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It’s the hunger. The hunger for an alternative, and the refusal to accept a life of unhappiness. Sarah (Kate Winslet) is in a stultifying situation – stay at home mom to a very robust little girl, she’s obliged to endure the Mean Girl quips of competitive moms at the playground, all of whom appear obsessed with house husband Brad (Patrick Wilson) who keeps failing his bar exams and is kept by his beautiful documentary filmmaker wife (Jennifer Connelly). On a dare, Sarah gets to know him – and they fall into a deeply sexual relationship while their children are on playdates. He conceals their meetings from his wife and they occur in between his trips to hang out with the local teenaged skateboarding gang and playing touch football with off-duty police officers. He reacquaints himself with Larry (Noah Emmerich) a retired officer who’s on a mission to go after a supposedly reformed returned paedophile (Jackie Earle Haley) in the neighbourhood:  Brad accompanies him to the house where they find the man is living with his elderly mother (Phyllis Somerville) who is trying to get her son to find a nice girl (which results in an utterly horrifying scene). Sarah finds her husband masturbating to online porn and she starts to think of escape… Adapted by Tom Perrotta from his own novel, this exerts a literary pull in a good way with a voiceover orienting us to people’s workaday notions and sordid lives in much the manner of Updike or Cheever or indeed Madame Bovary which features as the local book club’s choice. Shocking, adult entertainment about people as they probably really are, shallow, nasty and pretty terrible when they trap each other into relationships, this is outstandingly performed and made. Directed by Todd Field.

Hanover Street (1979)

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Nothing makes sense and then I’m with you and everything makes sense. Flight Lieutenant David Halloran (Harrison Ford) is standing in line for a London bus during the Blitz and plays leapfrog with a nurse (Lesley-Anne Down) and their antics mean they both miss the bus but fall in love over a cup of tea and then the street is bombed by the Germans. He wants to meet her on Thursday week – he has many bombing missions in between times – and she arrives, many hours late. They travel to the country and after several sexual assignations she finally tells him her name is Margaret. His squadron has another mission to fly but he notices an engine problem at takeoff and his colleague takes off in his place and is shot down. He is wracked with guilt. Meanwhile, it transpires that Margaret is married and her husband Paul Sellinger (Christopher Plummer) is a mild-mannered teacher training officers in intelligence and two have been captured and killed within two weeks of landing in Lyons:  there’s a double agent in the ranks. He volunteers to be dropped in France to photograph Nazi files to root out the culprit – and when he is allocated a pilot it’s Halloran and they’re the sole survivors of a firestorm. They have to don disguise to survive detection and find a hiding place on a farm. When Sellinger starts to describe his wife Halloran realises they’re in love with the same woman and she is giving them both reason to live … This has one of the great meet-cutes and it is overwhelming because it comes in the first ten minutes. Down and Ford are a fabulous looking pair and the (somewhat thin) story reminds you of the great WW2 romances, on which it was clearly modelled. The Sellingers’ home life is wonderfully exposed by their relationship with their young daughter Sarah played by cool girl Patsy Kensit and there’s some convincingly irritating banter between the bomb squad. We can see several Indiana Jones scenes in advance, played out here on German occupied territory albeit with a tad less humour. This doesn’t reach the heights it aims for but it’s beautifully made and the score by John Barry is simply epic. It makes you wonder why on earth the glorious Down hasn’t been cast more over the years. Sigh. There is however a rare appearance by the legendary comedian Max Wall as a locksmith. Written and directed by Peter Hyams.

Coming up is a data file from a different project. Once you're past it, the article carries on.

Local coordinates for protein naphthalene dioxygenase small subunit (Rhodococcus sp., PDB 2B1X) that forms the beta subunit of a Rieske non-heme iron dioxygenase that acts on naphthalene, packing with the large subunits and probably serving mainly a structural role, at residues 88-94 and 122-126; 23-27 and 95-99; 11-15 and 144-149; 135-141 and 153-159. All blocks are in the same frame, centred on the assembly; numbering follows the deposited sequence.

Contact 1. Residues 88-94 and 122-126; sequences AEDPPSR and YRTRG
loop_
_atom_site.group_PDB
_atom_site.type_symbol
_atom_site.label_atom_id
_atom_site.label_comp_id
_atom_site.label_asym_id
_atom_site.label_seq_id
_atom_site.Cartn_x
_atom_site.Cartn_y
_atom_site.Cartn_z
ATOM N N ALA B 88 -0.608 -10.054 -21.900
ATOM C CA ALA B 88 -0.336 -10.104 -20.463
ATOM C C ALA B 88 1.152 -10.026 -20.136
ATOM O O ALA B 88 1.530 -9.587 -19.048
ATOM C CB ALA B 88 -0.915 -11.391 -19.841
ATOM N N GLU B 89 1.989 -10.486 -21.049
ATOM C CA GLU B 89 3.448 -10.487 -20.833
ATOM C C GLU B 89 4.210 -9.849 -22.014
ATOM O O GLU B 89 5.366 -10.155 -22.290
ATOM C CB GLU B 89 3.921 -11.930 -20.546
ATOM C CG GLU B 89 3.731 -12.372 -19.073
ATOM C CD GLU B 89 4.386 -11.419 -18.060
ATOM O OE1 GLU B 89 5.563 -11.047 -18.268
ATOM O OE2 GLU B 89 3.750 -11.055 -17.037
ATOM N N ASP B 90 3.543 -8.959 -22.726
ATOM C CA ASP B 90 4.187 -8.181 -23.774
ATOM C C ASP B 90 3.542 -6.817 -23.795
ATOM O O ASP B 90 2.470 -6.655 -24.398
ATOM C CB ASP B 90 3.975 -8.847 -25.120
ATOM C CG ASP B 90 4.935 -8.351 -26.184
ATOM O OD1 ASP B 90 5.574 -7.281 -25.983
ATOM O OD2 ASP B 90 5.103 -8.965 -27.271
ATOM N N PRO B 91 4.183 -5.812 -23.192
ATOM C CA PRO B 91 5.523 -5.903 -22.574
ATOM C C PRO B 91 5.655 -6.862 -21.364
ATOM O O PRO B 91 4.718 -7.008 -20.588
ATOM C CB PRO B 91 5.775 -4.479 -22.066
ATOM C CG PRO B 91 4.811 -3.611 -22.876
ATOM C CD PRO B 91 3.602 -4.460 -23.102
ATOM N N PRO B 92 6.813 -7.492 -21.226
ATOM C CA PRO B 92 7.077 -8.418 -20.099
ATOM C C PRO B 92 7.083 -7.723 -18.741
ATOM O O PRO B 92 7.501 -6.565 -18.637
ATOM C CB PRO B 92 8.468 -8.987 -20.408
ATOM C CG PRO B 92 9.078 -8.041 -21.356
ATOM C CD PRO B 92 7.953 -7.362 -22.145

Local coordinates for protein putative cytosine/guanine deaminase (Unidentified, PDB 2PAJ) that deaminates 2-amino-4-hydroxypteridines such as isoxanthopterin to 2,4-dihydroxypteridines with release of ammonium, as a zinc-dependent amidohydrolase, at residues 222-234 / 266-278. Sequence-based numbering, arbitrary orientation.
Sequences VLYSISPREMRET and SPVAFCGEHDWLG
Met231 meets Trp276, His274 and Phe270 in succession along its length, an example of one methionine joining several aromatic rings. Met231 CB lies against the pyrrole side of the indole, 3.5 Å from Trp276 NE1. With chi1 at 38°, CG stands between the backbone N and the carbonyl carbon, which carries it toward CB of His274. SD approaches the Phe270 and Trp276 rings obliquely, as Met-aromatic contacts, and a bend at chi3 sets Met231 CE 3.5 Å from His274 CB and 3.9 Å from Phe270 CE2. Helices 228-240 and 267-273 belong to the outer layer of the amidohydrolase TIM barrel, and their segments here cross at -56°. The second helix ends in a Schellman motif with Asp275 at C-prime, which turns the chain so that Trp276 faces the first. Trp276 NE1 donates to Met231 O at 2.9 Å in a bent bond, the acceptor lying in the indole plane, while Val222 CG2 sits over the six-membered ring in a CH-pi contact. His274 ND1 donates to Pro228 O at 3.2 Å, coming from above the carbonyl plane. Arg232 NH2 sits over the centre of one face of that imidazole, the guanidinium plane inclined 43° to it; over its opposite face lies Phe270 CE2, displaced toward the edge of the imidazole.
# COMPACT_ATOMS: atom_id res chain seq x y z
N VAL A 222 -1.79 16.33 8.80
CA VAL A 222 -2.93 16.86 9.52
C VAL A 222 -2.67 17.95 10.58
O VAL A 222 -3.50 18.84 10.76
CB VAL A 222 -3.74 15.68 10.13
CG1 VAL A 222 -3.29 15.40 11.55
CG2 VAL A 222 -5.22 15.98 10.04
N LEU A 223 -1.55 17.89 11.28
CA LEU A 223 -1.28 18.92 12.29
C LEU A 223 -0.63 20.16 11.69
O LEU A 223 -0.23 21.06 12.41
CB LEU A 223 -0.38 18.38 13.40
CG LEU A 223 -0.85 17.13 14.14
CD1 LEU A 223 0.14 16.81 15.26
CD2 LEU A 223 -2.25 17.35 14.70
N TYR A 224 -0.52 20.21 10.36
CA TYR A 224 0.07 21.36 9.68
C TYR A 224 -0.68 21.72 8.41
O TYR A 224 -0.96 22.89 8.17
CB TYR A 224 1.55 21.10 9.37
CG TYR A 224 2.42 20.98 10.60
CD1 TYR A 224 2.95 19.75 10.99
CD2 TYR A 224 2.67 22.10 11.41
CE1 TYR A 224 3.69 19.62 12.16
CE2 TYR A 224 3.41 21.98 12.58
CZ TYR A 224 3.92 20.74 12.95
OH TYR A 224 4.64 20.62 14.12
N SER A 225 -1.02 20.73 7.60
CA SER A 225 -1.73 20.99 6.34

Invasion of the Body Snatchers (1956)